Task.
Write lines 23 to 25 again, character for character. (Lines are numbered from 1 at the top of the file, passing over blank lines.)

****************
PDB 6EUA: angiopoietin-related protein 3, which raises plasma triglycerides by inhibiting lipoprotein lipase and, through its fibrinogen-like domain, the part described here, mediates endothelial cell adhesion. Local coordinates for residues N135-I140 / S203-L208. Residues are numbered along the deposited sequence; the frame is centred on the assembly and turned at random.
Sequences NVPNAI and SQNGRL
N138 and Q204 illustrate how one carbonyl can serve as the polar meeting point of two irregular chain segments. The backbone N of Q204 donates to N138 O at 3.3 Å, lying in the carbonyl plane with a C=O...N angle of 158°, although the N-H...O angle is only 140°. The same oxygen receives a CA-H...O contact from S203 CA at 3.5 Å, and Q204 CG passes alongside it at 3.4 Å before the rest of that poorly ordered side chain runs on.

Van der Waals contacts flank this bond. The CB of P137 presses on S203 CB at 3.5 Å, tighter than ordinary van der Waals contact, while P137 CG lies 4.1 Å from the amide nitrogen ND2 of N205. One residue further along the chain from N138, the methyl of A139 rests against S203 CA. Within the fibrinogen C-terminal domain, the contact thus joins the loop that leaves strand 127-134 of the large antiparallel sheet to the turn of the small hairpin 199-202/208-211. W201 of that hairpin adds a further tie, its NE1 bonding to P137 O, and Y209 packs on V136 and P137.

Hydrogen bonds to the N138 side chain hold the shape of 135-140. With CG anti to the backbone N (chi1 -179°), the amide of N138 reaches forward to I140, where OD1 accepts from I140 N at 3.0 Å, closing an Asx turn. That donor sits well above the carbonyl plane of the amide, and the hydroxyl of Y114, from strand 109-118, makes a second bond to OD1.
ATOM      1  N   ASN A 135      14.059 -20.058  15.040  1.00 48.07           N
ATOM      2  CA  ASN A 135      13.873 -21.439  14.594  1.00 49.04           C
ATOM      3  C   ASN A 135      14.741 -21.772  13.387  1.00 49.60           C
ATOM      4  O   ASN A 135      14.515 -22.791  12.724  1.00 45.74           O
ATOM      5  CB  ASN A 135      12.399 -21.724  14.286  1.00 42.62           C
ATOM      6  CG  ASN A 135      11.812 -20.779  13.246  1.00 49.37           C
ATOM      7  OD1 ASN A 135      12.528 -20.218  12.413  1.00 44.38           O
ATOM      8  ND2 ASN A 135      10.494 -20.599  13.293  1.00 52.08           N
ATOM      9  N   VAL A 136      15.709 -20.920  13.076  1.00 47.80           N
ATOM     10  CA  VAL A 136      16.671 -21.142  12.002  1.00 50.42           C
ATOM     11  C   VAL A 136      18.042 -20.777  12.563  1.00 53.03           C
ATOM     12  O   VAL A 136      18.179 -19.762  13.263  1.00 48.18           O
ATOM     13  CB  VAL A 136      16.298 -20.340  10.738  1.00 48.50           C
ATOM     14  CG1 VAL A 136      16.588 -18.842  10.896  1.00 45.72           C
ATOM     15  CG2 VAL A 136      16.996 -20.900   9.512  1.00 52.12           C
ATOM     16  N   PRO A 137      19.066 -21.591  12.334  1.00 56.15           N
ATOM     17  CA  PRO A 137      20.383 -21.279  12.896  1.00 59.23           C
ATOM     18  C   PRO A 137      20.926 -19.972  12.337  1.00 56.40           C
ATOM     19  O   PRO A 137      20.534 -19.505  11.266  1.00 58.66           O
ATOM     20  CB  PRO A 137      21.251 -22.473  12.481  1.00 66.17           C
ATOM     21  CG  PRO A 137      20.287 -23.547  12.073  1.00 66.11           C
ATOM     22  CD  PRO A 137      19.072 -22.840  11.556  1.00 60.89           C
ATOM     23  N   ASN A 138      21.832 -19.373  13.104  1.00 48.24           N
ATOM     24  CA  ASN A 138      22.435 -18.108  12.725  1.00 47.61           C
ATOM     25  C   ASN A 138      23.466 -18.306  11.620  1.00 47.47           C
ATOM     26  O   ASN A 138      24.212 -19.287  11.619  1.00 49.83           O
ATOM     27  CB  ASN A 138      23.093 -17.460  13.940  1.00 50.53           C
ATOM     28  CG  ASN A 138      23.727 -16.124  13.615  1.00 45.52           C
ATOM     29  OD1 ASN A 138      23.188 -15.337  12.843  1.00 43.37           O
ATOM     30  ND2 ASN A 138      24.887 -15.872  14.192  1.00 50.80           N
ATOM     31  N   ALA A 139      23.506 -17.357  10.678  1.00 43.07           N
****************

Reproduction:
ATOM     18  C   PRO A 137      20.926 -19.972  12.337  1.00 56.40           C
ATOM     19  O   PRO A 137      20.534 -19.505  11.266  1.00 58.66           O
ATOM     20  CB  PRO A 137      21.251 -22.473  12.481  1.00 66.17           C